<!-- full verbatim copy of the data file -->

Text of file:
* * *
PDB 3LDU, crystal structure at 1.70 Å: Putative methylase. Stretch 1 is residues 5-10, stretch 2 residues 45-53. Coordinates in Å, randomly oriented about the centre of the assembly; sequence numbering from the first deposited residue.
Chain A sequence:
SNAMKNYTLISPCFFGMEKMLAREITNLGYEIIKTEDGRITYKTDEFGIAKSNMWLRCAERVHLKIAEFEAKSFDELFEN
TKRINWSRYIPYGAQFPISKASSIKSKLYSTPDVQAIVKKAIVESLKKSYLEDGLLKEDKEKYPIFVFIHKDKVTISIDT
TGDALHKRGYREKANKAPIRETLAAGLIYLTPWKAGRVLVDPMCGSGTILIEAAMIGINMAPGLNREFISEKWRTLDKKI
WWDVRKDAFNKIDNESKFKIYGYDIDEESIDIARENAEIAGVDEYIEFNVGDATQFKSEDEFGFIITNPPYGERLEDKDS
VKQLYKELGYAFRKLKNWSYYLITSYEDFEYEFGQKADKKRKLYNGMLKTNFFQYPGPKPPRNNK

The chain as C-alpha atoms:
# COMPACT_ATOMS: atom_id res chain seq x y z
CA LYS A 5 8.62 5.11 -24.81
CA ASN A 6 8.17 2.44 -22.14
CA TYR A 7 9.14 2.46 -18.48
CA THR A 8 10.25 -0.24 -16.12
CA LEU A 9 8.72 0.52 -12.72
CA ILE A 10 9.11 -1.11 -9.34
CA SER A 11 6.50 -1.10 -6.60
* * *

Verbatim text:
PDB 3LDU, crystal structure at 1.70 Å: Putative methylase. Stretch 1 is residues 5-10, stretch 2 residues 45-53. Coordinates in Å, randomly oriented about the centre of the assembly; sequence numbering from the first deposited residue.
Chain A sequence:
SNAMKNYTLISPCFFGMEKMLAREITNLGYEIIKTEDGRITYKTDEFGIAKSNMWLRCAERVHLKIAEFEAKSFDELFEN
TKRINWSRYIPYGAQFPISKASSIKSKLYSTPDVQAIVKKAIVESLKKSYLEDGLLKEDKEKYPIFVFIHKDKVTISIDT
TGDALHKRGYREKANKAPIRETLAAGLIYLTPWKAGRVLVDPMCGSGTILIEAAMIGINMAPGLNREFISEKWRTLDKKI
WWDVRKDAFNKIDNESKFKIYGYDIDEESIDIARENAEIAGVDEYIEFNVGDATQFKSEDEFGFIITNPPYGERLEDKDS
VKQLYKELGYAFRKLKNWSYYLITSYEDFEYEFGQKADKKRKLYNGMLKTNFFQYPGPKPPRNNK

The chain as C-alpha atoms:
# COMPACT_ATOMS: atom_id res chain seq x y z
CA LYS A 5 8.62 5.11 -24.81
CA ASN A 6 8.17 2.44 -22.14
CA TYR A 7 9.14 2.46 -18.48
CA THR A 8 10.25 -0.24 -16.12
CA LEU A 9 8.72 0.52 -12.72
CA ILE A 10 9.11 -1.11 -9.34
CA SER A 11 6.50 -1.10 -6.60